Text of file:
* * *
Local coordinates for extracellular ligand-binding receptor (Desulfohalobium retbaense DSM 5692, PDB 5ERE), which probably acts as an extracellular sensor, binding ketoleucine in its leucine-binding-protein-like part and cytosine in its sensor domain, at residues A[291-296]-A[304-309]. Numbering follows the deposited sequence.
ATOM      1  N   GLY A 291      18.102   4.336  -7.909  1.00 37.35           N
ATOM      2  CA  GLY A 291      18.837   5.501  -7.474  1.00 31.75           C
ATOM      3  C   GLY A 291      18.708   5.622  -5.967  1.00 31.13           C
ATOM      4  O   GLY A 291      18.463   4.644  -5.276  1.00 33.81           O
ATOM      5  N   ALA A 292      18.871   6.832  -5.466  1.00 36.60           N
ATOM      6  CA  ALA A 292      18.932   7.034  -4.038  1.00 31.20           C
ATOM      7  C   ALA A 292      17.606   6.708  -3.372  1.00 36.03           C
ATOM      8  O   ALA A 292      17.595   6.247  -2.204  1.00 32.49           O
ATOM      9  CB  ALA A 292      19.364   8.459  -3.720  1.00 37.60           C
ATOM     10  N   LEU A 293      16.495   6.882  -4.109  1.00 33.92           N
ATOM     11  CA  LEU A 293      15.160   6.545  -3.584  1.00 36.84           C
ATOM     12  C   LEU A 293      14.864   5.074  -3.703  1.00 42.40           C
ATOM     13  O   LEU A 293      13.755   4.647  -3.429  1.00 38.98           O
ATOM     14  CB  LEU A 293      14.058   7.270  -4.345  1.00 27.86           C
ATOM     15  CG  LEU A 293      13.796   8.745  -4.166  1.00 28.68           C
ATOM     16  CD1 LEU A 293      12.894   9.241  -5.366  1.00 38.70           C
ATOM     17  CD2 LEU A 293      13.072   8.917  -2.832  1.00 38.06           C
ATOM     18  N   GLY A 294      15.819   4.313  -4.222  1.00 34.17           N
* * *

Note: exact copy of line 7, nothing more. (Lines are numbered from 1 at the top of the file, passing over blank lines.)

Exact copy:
ATOM      6  CA  ALA A 292      18.932   7.034  -4.038  1.00 31.20           C